The significant decreases in the size of power integrated circuits (ICs) have enabled system designers to achieve reductions in power-supply solution size and cost, which is critical to furthering the development of advanced systems in the automotive industry. However, one challenge that arises from this trend is impaired thermal performance. Without a thoughtful printed-circuit-board (PCB) layout to spread the heat, using smaller ICs in a design might result in a significant temperature rise. That’s particularly concerning for automotive applications and their extreme range of operating temperatures.
One common small-size package is a flip-chip IC, which has enabled ICs to become even smaller, thus making them a preferred choice for engineers designing tiny power-supply solutions. This size reduction has further impacted thermal performance, though, and made thermal mitigation even more challenging. In this article, we’ll review the considerations and guidelines for achieving optimal thermal performance with these small flip-chip ICs.
The Difference Between Standard Wire-Bond QFN and Flip-Chip Packages
A typical package like a wire-bond quad flat no-lead (QFN) has a junction/die that usually connects to a thermal pad for heat dissipation (Fig. 1). The junction has bond wires to connect the junction to the pins. The bond wires are very thin and don’t conduct heat very well, resulting in most of the heat escaping from the thermal pad.
Flip-chip technology flips the chip/junction so that the copper bumps are upside down and soldered directly to the lead frame (Fig. 2). This results in reduced parasitic impedances from the pin to the junction, improving efficiency, size, switch ringing, and overall performance for a given specification. The flipped chip, however, prohibits the die from connecting directly to a thermal pad, as there’s no thermal pad on typical flip-chip devices.
Fortunately, the elimination of the bond wires facilitates paths of high thermal conductivity from the die, through the pins and into the board. This results in good thermal conduction between the die and the board, thus removing heat from the IC.
Using Pins to Optimize Heat Distribution
Power-supply designers can achieve very good thermal performance with flip-chip ICs by connecting and using flip-chip pins for heat distribution. Connecting the pins to large copper traces and polygon pours reduces the thermal resistance and pulls more heat out of the package.
The power-ground (PGND) pin is often used to extract heat from the IC. PGND also requires higher current capability; therefore, the copper bump connecting the junction to the PGND pin is typically larger than the copper bump of a signal pin. This larger copper bump allows for more heat to flow from the PGND pin(s). On the system side, PGND is electrically quiet, so a large copper surface area will not impact electromagnetic interference (EMI) levels—an important requirement in automotive systems.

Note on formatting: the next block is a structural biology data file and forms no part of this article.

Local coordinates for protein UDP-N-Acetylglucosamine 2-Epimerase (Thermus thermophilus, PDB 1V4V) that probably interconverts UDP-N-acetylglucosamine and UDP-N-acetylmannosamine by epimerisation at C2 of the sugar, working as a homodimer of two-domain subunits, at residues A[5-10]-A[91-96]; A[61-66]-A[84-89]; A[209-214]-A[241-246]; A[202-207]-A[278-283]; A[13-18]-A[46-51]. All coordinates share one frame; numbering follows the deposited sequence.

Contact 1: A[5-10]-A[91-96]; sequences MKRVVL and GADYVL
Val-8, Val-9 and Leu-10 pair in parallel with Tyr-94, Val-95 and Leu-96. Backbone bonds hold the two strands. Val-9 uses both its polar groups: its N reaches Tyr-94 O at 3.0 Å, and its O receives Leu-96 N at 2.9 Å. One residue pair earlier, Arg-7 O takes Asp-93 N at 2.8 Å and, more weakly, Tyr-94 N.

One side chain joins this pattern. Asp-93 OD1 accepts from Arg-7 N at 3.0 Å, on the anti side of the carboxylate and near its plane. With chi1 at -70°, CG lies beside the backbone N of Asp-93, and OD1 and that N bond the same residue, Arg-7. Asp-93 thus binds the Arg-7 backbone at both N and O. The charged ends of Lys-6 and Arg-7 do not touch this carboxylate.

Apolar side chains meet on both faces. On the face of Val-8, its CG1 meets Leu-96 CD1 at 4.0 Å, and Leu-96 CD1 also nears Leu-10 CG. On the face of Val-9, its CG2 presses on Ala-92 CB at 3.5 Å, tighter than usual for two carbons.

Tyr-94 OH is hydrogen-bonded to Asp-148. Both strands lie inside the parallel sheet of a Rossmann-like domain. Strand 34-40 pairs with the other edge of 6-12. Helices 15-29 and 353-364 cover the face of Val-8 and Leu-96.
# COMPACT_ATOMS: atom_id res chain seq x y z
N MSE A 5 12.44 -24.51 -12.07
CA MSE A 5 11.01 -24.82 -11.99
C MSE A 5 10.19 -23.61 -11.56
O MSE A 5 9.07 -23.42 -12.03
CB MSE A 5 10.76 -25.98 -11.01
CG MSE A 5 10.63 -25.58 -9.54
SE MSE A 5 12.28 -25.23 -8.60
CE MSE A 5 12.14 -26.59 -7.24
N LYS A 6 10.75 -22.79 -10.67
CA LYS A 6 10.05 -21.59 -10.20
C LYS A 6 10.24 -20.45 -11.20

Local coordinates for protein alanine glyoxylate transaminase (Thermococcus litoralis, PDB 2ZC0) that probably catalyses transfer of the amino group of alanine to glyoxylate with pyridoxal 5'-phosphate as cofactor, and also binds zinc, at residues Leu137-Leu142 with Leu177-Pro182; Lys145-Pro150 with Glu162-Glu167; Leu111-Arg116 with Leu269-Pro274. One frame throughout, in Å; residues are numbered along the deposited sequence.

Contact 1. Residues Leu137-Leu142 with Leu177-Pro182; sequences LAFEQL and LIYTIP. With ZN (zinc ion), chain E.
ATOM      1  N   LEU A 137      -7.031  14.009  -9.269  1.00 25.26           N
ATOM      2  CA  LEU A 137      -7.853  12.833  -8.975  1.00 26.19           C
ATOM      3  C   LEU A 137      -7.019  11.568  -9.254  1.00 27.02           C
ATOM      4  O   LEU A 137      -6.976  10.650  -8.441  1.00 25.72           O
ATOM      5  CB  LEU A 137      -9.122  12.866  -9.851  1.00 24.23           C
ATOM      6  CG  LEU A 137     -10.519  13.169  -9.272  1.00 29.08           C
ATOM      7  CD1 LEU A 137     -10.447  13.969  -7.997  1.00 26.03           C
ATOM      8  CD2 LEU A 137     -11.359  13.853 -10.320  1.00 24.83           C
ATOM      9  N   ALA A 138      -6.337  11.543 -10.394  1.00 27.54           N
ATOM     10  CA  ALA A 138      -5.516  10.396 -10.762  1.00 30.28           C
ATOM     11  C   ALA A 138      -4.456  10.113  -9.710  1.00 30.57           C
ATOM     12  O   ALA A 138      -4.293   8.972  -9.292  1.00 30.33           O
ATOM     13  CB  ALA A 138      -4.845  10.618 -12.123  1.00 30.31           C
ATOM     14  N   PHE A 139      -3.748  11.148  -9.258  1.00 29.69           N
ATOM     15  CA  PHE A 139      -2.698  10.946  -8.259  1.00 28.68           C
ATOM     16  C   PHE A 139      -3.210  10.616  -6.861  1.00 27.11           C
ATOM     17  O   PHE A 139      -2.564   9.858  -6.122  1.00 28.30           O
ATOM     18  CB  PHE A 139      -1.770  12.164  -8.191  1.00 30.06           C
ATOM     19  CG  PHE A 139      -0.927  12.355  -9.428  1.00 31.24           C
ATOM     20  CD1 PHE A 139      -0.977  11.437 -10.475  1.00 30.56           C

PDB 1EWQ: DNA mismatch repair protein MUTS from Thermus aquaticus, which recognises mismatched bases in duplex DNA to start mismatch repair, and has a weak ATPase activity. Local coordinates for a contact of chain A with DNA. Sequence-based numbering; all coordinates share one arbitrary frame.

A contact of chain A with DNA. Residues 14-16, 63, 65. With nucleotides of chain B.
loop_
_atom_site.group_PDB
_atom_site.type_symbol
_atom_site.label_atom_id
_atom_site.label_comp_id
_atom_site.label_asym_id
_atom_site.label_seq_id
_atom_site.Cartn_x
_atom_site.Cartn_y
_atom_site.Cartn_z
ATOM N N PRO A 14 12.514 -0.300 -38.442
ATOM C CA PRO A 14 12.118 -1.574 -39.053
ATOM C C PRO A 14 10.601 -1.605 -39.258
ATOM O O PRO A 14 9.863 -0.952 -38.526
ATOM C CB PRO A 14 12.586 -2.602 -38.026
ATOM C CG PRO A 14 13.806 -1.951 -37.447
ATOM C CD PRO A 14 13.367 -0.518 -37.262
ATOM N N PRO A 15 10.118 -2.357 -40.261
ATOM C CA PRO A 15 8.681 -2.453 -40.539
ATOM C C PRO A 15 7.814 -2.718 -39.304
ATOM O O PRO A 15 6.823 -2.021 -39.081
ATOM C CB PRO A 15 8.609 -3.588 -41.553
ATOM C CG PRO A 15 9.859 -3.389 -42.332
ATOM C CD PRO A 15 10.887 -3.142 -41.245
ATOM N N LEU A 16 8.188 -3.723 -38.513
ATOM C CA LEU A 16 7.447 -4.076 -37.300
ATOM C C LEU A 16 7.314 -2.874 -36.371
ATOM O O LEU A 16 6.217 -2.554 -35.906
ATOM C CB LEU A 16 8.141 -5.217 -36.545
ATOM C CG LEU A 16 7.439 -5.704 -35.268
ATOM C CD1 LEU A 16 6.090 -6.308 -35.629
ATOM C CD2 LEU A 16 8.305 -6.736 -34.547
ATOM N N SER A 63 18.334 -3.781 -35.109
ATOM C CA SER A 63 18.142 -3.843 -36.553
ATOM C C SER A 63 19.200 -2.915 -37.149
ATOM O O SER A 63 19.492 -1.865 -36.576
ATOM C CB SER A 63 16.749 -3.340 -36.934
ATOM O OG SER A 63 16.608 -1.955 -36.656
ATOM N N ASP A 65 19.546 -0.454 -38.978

You can use other pins for improved thermal performance, but take care not to increase the surface area of noisy nodes such as the switch node and the bootstrap pin. This can impact EMI performance and may cause violations of EMI test limits.
Let’s test these strategies using the LMR36015-Q1. The flip-chip buck converter is rated for 150°C and handles inputs to 60 V and can deliver up to 1.5 A (Fig. 3).
In a thermally optimized layout of the LMR36015-Q1 (Fig. 4), pins 1 and 11 are PGND pins connecting to a large ground plane, providing good heat distribution. The layout also uses thermal vias on the ground plane, harnessing the inner layers for even more heat distribution. Pin 6 is analog ground, which also has a large ground plane and thermal vias.
Pins 2 and 10 are the input voltage (VIN) pins, which like the PGND pins have large internal copper bumps for increased current capacity and improved thermal conductivity for better heat dissipation. The input voltage on a buck converter is inherently noisy, though, so watch the size of the VIN plane to avoid pushing EMI levels past acceptable limits. The switch node and bootstrap pin are noisy due to fast changes in voltage, so it’s important to keep those nodes as small as possible.
The LMR36015-Q1 board measures 2.2 × 2.3 inches (5.6 cm × 5.8 cm) and only has two layers. Typical boards are larger and contain four or more layers, and this increase in size and number of layers also exacerbates the thermal challenge. The thermally optimized layout enables the LMR36015-Q1 to operate at 12 VIN, 5 VOUT at a full load of 1.5 A, switching at 400 kHz with a temperature rise of only 28°C in a 22°C still-air environment. This layout also allows the 150°C-rated IC to operate in ambient temperatures as high as 115°C, which gives 10°C of margin above the 105°C ambient requirement that’s used in some of the harshest automotive environments.
Smaller-power ICs in flip-chip packages don’t necessarily result in poor thermal performance. When compared to wire-bond packages, it’s possible to achieve equivalent thermal performance by following the guidance presented in this article.
Samuel Jaffe is an Applications Engineer, Wide VIN Buck Converters and Controllers at Texas Instruments.